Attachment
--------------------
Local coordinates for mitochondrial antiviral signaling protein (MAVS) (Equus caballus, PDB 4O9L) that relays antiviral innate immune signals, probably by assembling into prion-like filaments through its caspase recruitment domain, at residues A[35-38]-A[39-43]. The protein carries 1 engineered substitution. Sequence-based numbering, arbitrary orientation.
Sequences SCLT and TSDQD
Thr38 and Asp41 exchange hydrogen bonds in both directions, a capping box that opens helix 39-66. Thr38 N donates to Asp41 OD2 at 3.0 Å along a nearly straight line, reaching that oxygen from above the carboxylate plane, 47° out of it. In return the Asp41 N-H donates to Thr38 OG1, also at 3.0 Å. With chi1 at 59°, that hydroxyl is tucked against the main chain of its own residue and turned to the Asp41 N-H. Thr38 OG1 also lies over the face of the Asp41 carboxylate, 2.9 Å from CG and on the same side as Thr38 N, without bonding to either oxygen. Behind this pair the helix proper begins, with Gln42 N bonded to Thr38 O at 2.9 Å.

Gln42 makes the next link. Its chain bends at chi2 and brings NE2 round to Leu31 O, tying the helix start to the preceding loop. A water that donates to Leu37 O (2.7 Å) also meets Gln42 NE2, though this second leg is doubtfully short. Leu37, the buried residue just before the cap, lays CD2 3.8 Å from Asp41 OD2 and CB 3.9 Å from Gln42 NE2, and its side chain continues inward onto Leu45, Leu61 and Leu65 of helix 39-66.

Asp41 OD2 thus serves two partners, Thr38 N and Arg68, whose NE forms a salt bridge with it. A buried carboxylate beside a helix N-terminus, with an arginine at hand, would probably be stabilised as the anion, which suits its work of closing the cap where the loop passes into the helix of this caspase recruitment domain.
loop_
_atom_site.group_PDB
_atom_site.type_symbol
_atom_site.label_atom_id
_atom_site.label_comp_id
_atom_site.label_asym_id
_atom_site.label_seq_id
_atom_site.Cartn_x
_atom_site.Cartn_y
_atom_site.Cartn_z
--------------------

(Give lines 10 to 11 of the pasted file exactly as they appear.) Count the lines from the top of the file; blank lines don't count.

_atom_site.label_comp_id
_atom_site.label_asym_id